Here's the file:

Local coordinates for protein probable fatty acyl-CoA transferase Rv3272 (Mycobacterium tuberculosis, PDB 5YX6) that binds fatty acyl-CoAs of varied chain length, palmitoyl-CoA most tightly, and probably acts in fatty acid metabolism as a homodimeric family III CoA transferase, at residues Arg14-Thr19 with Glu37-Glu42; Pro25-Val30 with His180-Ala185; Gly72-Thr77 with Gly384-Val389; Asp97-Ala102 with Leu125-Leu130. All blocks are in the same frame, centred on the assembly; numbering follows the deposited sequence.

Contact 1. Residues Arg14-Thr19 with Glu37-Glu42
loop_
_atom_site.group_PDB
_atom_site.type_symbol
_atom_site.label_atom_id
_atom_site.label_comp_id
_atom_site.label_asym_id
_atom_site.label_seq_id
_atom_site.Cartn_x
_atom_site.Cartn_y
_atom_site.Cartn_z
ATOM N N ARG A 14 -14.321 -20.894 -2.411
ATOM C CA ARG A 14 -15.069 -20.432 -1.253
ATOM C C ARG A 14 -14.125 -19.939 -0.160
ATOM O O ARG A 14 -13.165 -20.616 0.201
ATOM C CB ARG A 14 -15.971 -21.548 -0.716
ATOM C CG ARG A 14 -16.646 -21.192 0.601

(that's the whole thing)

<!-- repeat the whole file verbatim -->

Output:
Local coordinates for protein probable fatty acyl-CoA transferase Rv3272 (Mycobacterium tuberculosis, PDB 5YX6) that binds fatty acyl-CoAs of varied chain length, palmitoyl-CoA most tightly, and probably acts in fatty acid metabolism as a homodimeric family III CoA transferase, at residues Arg14-Thr19 with Glu37-Glu42; Pro25-Val30 with His180-Ala185; Gly72-Thr77 with Gly384-Val389; Asp97-Ala102 with Leu125-Leu130. All blocks are in the same frame, centred on the assembly; numbering follows the deposited sequence.

Contact 1. Residues Arg14-Thr19 with Glu37-Glu42
loop_
_atom_site.group_PDB
_atom_site.type_symbol
_atom_site.label_atom_id
_atom_site.label_comp_id
_atom_site.label_asym_id
_atom_site.label_seq_id
_atom_site.Cartn_x
_atom_site.Cartn_y
_atom_site.Cartn_z
ATOM N N ARG A 14 -14.321 -20.894 -2.411
ATOM C CA ARG A 14 -15.069 -20.432 -1.253
ATOM C C ARG A 14 -14.125 -19.939 -0.160
ATOM O O ARG A 14 -13.165 -20.616 0.201
ATOM C CB ARG A 14 -15.971 -21.548 -0.716
ATOM C CG ARG A 14 -16.646 -21.192 0.601